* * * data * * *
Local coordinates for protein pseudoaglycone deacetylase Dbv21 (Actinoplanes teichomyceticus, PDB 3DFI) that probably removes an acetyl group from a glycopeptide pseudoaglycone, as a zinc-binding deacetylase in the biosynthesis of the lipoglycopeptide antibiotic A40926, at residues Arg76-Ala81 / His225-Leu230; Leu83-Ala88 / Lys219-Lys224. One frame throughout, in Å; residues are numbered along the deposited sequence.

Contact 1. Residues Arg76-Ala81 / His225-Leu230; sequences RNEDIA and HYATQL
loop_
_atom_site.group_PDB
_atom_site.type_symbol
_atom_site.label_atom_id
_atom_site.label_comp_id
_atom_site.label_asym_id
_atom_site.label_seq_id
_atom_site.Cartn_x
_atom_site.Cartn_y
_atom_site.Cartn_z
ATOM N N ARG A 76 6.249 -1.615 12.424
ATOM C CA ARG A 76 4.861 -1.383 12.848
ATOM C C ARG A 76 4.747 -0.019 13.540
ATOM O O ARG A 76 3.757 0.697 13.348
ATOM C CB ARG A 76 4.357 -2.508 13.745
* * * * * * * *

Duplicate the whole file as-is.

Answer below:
Local coordinates for protein pseudoaglycone deacetylase Dbv21 (Actinoplanes teichomyceticus, PDB 3DFI) that probably removes an acetyl group from a glycopeptide pseudoaglycone, as a zinc-binding deacetylase in the biosynthesis of the lipoglycopeptide antibiotic A40926, at residues Arg76-Ala81 / His225-Leu230; Leu83-Ala88 / Lys219-Lys224. One frame throughout, in Å; residues are numbered along the deposited sequence.

Contact 1. Residues Arg76-Ala81 / His225-Leu230; sequences RNEDIA and HYATQL
loop_
_atom_site.group_PDB
_atom_site.type_symbol
_atom_site.label_atom_id
_atom_site.label_comp_id
_atom_site.label_asym_id
_atom_site.label_seq_id
_atom_site.Cartn_x
_atom_site.Cartn_y
_atom_site.Cartn_z
ATOM N N ARG A 76 6.249 -1.615 12.424
ATOM C CA ARG A 76 4.861 -1.383 12.848
ATOM C C ARG A 76 4.747 -0.019 13.540
ATOM O O ARG A 76 3.757 0.697 13.348
ATOM C CB ARG A 76 4.357 -2.508 13.745